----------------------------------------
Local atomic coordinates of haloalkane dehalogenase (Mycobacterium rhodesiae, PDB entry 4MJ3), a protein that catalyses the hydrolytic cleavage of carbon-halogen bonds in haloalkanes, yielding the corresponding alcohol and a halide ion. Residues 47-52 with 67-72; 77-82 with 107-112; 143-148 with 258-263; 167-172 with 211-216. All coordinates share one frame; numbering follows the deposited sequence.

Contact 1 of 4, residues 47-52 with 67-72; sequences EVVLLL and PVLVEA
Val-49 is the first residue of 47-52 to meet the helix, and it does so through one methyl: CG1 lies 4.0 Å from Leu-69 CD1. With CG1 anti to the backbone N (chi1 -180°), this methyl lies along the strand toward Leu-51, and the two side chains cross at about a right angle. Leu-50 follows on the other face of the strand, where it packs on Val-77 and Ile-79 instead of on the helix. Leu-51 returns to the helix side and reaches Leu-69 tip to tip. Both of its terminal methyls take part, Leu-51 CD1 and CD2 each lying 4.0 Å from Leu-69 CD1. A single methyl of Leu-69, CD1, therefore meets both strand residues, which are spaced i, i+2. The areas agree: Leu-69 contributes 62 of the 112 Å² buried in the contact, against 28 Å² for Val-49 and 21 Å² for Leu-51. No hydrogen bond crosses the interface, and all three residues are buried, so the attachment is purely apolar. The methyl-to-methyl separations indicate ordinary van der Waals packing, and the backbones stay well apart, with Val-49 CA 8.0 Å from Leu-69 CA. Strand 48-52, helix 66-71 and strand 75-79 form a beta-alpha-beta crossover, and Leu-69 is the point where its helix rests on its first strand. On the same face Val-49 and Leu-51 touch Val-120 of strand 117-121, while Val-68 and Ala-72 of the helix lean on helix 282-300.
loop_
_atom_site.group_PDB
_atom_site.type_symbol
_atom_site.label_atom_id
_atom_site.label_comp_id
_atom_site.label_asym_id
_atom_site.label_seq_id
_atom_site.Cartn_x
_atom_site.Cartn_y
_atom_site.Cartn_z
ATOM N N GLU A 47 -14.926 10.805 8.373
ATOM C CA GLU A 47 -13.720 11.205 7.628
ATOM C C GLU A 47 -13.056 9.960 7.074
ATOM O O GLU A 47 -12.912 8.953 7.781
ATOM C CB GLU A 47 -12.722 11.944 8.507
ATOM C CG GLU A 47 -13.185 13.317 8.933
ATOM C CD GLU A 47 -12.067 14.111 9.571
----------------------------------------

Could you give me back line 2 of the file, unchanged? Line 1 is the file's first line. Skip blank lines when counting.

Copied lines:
Contact 1 of 4, residues 47-52 with 67-72; sequences EVVLLL and PVLVEA